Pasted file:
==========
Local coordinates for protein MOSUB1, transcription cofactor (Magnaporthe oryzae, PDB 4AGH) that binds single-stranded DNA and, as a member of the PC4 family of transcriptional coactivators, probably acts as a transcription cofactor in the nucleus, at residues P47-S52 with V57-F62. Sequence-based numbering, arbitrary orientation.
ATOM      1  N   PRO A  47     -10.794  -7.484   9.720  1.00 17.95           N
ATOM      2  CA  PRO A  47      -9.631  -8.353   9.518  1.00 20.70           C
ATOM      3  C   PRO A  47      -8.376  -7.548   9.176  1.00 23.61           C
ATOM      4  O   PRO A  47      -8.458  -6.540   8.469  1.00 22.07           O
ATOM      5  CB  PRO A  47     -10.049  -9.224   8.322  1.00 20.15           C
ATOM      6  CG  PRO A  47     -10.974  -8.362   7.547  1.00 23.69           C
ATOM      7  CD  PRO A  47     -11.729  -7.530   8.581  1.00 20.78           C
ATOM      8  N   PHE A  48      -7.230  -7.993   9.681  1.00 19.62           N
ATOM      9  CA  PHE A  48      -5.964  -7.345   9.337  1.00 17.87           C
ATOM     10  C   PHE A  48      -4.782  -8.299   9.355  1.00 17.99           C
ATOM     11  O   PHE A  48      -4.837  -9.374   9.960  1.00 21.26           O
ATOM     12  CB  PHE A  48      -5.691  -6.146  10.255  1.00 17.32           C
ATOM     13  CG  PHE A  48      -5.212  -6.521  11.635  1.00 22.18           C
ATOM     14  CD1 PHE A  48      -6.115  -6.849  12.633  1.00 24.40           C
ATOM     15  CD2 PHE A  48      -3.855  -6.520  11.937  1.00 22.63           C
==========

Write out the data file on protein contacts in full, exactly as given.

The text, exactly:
Local coordinates for protein MOSUB1, transcription cofactor (Magnaporthe oryzae, PDB 4AGH) that binds single-stranded DNA and, as a member of the PC4 family of transcriptional coactivators, probably acts as a transcription cofactor in the nucleus, at residues P47-S52 with V57-F62. Sequence-based numbering, arbitrary orientation.
ATOM      1  N   PRO A  47     -10.794  -7.484   9.720  1.00 17.95           N
ATOM      2  CA  PRO A  47      -9.631  -8.353   9.518  1.00 20.70           C
ATOM      3  C   PRO A  47      -8.376  -7.548   9.176  1.00 23.61           C
ATOM      4  O   PRO A  47      -8.458  -6.540   8.469  1.00 22.07           O
ATOM      5  CB  PRO A  47     -10.049  -9.224   8.322  1.00 20.15           C
ATOM      6  CG  PRO A  47     -10.974  -8.362   7.547  1.00 23.69           C
ATOM      7  CD  PRO A  47     -11.729  -7.530   8.581  1.00 20.78           C
ATOM      8  N   PHE A  48      -7.230  -7.993   9.681  1.00 19.62           N
ATOM      9  CA  PHE A  48      -5.964  -7.345   9.337  1.00 17.87           C
ATOM     10  C   PHE A  48      -4.782  -8.299   9.355  1.00 17.99           C
ATOM     11  O   PHE A  48      -4.837  -9.374   9.960  1.00 21.26           O
ATOM     12  CB  PHE A  48      -5.691  -6.146  10.255  1.00 17.32           C
ATOM     13  CG  PHE A  48      -5.212  -6.521  11.635  1.00 22.18           C
ATOM     14  CD1 PHE A  48      -6.115  -6.849  12.633  1.00 24.40           C
ATOM     15  CD2 PHE A  48      -3.855  -6.520  11.937  1.00 22.63           C